• Ongoing underfunding of specialist support services for women and girls, particularly those led by and for Black and minoritised women and Deaf and disabled women, who are best placed to respond to women’s needs
  • A persistent anti-human rights agenda, which saw the Police, Crime, Sentencing and Courts Act and Nationality and Borders Act pass, along with a new Public Order Bill which would threaten our right to protest and hold those in power to account, and a so-called Bill of Rights, which would take away our Human Rights Act – often the only tool to hold the police and other authorities to account for failing victims and survivors
  • Continued tunnel-vision focus on the criminal justice system, viewing new criminal offences as the best solution even whilst trust in police is at all time low and we need a public health response to VAWG
  • Failure to adequately deliver on the commitments of the 2021 Rape Review and to transform the entire criminal justice system – including the culture of policing – so that victims are treated fairly and equally and can access justice
Andrea Simon, Director of the End Violence Against Women Coalition (EVAW), said: 

“Men’s violence against women doesn’t happen in a vacuum. With any major crisis affecting society, we will see an inevitable secondary crisis for women and girls experiencing abuse. Just as the Covid-19 pandemic created a conducive context for domestic abusers to operate, the cost of living crisis has also disproportionately impacted women who have had to make unthinkable decisions about staying in dangerous situations, for fear of being unable to survive otherwise.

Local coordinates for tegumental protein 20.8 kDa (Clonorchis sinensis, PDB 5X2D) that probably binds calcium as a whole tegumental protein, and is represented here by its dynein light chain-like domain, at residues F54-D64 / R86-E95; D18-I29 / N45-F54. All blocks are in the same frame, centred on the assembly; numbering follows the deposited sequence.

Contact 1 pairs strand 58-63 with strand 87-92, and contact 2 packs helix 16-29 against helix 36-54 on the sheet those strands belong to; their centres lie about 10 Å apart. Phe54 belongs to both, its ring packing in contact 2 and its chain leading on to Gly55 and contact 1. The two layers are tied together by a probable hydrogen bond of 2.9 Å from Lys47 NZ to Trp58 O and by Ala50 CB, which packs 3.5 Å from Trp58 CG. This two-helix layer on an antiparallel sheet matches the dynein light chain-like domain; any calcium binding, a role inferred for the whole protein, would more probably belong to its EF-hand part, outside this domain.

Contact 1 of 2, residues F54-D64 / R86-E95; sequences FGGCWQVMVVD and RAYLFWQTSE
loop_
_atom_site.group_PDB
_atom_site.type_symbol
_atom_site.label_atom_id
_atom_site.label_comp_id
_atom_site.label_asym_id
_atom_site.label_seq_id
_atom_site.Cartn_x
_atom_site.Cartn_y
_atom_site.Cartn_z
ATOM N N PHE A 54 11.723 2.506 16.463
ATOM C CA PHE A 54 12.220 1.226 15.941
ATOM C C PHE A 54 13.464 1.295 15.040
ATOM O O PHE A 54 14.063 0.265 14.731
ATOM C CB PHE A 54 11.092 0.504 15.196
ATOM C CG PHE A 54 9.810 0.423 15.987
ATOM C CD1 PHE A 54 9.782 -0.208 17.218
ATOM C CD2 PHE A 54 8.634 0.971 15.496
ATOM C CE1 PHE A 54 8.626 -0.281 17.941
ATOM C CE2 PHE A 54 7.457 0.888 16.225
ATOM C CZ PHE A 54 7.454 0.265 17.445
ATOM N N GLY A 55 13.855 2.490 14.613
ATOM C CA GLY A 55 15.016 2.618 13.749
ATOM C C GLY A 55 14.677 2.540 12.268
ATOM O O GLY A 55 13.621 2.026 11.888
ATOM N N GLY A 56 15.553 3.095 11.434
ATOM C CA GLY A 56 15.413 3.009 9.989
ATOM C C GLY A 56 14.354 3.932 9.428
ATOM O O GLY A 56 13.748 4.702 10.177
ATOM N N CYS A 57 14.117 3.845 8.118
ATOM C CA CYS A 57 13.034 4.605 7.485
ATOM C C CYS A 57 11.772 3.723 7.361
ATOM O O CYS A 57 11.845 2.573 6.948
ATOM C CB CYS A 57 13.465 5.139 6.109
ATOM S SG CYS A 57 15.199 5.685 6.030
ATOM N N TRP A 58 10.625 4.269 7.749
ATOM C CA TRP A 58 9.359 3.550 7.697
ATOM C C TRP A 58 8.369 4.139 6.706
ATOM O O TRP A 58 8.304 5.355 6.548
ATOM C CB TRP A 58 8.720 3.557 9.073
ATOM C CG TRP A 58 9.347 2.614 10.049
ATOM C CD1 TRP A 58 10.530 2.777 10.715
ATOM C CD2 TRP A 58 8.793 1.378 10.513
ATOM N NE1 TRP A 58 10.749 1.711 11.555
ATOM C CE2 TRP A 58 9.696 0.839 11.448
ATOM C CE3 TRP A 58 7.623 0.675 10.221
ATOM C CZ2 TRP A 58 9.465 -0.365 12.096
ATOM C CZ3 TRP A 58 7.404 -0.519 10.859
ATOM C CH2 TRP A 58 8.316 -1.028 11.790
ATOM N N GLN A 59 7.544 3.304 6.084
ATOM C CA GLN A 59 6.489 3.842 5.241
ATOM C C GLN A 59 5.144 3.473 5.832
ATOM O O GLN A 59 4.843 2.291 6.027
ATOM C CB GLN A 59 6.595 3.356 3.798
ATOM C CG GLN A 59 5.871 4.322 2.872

With violence against women and girls at record levels, the government’s current approach is not working. This year we’ve seen misogyny within our criminal justice system laid bare – from the shocking scale of police perpetrated abuse, to the findings of Operation Soteria and countless other reports and investigations into public bodies that are failing to identify patterns of abuse and intercept perpetrators. 

The cost of living crisis has highlighted how women’s economic inequality, and other forms of discrimination such as racism and ableism, heighten women’s experiences and vulnerability to male violence. In addition, the crisis has exposed and exacerbated the chronic underfunding of vital frontline support services – impacting the lives of survivors and their routes to a life free from abuse.

Now is the time for action in the form of the government committing to adequately fund specialist support services to meet the increasing demands for their help, and by treating VAWG as the public health issue it is by putting preventing violence and abuse at the heart of the government’s response.  

Women and girls’ rights and freedoms are curtailed by male violence in all areas of life – from schools to online. We have to focus on what is enabling misogynistic abuse to thrive within society and in institutions, and resist knee jerk, short term solutions over the hard cultural transformation that needs to happen. Instead of stripping back our rights, the government should be ensuring that victims and survivors are supported, and the state is held to account for the continued failure to protect women and girls from an epidemic of male violence.”

Click here to download the report
Media contact

Sinead Geoghegan, Communications Manager, 07960 744 502

Notes to editors
All figures, unless otherwise stated, are from YouGov Plc.  Total sample size was 1,719 adults. Fieldwork was undertaken between 10th – 11th November 2022.  The survey was carried out online. The figures have been weighted and are representative of all UK adults (aged 18+).

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Date Published
February 15, 2023